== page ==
GSD Course Bulletin - Spring 2012 - STU-01603


01603: Retooling Gabon (STU 0160300)

Landscape Architecture
Option Studio - 8 credits - Limited enrollment
This course has an IRREGULAR meeting schedule. Please see full course description.
Wednesday Thursday 2:00 - 6:00  


Benjamin Aranda

Course Description

This studio is dedicated to reimagining the future of Gabon’s capital, Libreville, in the wake of recent developments in the country. Gabon holds a unique position in Africa. Referred to as Africa’s Eden, it has the second largest rain forest in the world and with the stated goal of becoming the first carbon neutral country, it recently set aside 11% of its land to become national parks, a ratio of protected territory second only to Costa Rica. As it addresses a projected growth in tourism and urban development to accommodate this change, Gabon is confronting the economic viability of environmental action at a scale of global concern. Given this unprecedented opportunity it is important to ask what will be the shape of Gabon’s future. In ecological and urban terms, the answer to this question will serve as a new model for an African nation and capital in the 21st Century.
The Park City Boundary
The capital of Gabon is the city of Libreville with a small population of less than one million inhabitants. To confront Libreville’s growth and development within the surrounding National Parks, this studio presents the "Park-City-Boundary" problem as a primary issue to position Libreville as a model capital for the 21st Century. Libreville is literally a city in a park: to the east by Akanda National Park, to the north by Mondah National Park and The Cap Esterias, and to the east and south by the waterfront Parks. Six group projects will be asked to select a site from these different geographical perspectives of the city’s edge. The studio is conceived in association with the real-world objectives established by the forward-thinking group behind Gabon’s national parks, the ANPN (Agence Nationale des Parcs nationaux) and their affiliations.
Issues to Engage
Students will conduct intensive research into one or more of the following issues facing the Libreville-Park boundary and fashion a response in the form of a specific design proposal that is at once visionary and plausible:

  • Libreville Sprawl to Park Buffer Zone
    Libreville’s expansion is a vital area for design inquiry. When one looks at most African urban population centers, suffering the massive problems of unplanned urban sprawl (Nairobi, Lagos) Gabon has huge potential to inform this kind of growth since the city’s edge will soon confront the edges of the neighboring National Parks.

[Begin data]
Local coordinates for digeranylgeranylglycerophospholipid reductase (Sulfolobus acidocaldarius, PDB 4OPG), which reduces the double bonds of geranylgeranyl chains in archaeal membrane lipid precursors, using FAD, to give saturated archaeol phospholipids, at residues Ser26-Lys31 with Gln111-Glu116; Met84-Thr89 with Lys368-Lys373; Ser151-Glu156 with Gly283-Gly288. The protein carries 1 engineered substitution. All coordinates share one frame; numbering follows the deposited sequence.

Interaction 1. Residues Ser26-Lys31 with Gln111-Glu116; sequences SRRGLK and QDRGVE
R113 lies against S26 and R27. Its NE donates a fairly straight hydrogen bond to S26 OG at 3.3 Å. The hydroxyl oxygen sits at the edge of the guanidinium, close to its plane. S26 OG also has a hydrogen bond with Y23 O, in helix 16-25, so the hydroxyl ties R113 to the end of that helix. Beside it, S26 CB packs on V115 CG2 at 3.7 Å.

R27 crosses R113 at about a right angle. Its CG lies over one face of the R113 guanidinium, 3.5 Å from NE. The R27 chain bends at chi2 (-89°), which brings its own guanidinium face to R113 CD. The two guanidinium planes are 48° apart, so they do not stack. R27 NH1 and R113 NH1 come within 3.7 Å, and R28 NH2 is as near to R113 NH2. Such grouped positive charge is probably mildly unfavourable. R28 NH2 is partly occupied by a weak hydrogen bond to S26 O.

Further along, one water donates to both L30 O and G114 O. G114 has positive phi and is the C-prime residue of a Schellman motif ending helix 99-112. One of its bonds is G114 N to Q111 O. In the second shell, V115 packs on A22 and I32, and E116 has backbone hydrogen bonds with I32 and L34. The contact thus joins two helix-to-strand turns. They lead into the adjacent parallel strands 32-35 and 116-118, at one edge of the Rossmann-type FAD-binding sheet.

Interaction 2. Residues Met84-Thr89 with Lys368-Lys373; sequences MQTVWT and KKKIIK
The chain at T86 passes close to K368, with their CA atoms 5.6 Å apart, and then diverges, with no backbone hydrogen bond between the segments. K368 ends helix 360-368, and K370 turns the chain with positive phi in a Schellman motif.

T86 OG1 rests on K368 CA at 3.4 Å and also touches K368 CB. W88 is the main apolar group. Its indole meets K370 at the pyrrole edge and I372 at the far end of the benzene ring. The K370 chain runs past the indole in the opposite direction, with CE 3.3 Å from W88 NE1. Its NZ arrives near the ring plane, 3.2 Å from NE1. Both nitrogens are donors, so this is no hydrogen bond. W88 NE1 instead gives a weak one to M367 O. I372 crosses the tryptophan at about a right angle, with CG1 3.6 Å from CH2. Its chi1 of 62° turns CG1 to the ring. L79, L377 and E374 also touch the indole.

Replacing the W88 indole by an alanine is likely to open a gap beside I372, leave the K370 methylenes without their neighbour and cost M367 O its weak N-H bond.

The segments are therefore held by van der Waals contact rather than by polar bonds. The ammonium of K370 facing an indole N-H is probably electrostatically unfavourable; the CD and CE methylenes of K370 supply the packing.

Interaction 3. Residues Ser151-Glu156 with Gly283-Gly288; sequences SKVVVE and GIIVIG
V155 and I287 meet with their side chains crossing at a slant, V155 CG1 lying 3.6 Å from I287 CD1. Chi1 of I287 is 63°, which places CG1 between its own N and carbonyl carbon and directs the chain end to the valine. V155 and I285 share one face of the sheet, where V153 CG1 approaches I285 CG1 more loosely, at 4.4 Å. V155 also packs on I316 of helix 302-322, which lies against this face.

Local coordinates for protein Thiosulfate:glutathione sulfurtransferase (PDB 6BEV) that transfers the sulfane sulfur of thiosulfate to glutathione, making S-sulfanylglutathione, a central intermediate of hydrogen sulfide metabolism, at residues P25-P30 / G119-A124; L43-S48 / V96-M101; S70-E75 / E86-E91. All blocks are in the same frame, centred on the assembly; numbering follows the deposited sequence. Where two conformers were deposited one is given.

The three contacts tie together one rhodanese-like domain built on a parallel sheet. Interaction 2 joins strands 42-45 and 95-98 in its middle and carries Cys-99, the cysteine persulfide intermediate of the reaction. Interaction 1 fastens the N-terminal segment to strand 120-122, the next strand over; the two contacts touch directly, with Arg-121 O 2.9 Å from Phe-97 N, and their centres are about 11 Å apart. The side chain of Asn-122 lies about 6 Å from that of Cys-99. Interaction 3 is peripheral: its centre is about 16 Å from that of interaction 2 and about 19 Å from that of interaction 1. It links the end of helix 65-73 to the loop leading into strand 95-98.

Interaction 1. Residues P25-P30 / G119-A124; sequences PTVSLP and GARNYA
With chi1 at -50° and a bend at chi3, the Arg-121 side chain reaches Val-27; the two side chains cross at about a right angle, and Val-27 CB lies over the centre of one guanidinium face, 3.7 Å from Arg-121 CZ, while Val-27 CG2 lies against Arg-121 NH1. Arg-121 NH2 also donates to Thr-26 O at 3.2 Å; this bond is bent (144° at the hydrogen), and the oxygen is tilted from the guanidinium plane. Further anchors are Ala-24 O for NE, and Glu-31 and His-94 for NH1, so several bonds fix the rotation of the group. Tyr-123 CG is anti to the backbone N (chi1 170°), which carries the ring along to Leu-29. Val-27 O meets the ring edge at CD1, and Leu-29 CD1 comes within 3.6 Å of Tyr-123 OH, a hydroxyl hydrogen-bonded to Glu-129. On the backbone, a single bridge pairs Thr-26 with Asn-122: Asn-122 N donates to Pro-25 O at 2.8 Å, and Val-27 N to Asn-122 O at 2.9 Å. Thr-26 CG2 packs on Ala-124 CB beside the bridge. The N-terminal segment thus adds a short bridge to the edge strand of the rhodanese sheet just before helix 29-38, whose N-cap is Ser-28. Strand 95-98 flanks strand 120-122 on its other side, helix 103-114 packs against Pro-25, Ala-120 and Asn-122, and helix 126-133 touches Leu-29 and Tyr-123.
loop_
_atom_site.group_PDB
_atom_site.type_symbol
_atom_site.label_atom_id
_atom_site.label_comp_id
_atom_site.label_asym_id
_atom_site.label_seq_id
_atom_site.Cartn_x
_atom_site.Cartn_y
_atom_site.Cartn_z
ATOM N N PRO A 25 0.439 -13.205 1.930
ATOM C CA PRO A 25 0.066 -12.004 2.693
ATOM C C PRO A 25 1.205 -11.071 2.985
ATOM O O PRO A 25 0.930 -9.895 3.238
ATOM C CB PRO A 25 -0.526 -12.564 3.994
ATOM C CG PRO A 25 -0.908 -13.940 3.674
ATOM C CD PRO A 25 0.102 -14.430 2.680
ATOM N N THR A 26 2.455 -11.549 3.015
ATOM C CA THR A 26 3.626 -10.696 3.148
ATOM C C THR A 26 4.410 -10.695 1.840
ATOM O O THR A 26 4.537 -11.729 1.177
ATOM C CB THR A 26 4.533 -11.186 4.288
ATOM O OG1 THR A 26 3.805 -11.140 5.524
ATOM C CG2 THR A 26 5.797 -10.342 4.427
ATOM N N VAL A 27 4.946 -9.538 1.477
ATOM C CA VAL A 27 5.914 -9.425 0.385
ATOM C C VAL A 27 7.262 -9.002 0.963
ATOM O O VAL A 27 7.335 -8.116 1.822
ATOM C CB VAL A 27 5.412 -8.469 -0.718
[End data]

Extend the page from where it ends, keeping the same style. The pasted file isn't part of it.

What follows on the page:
• The Future of Gabon Parks
    Designing Gabon’s Park Infrastructure is vital as the country transitions to a tourist based economy. A new urban and regional network of Park infrastructure will include such amenities as headquarters, housing, visitor centers as well as revitalized roads, bridges and airports.  

  • Libreville Agroforestry & Botanical Infrastructure
    Through Agroforestry, Botanical Gardens, Nurseries and Seed Banks, learning programs can be established to teach sustainable land use to communities. Libreville is in need of local agricultural production. It currently imports virtually all of its produce and foods at a very high cost. How this dependency can be taken as a opportunity to re-envision the city of Libreville into a place of diverse, localized and sustainable communities is needed for the future prosperity of the city. 

  • Greening the City
    Reducing energy consumption, temperature management, increased shade and encouraging wood construction. 

  • Libreville Waterfront
    Anticipating projected rises in sea levels and associated displacements across the city.

The investigations are meant to combine large-scale regional impact with moments of specific architectural design. Students will be asked to produce an architectural prototype within a landscape strategy. A landscape/architectural prototype is a single building or landscape but rather a system for building, a flexible model that can be deployed over and over again in a number of places.
Parallel Process: Investigative Site Research & Computational Design Tools
We are putting together landscape architecture and architecture in direct response to the studio problem of The Park-City Boundary so that both disciplines insist their own perspectives and capabilities. The design methodology of the studio also encourages multiple approaches. Students will engage a parallel process of top-down, issue-based site research along with bottom-up formation of parametric tools, what we’re calling tooling. The idea is to do both kinds of research simultaneously and independently and only later

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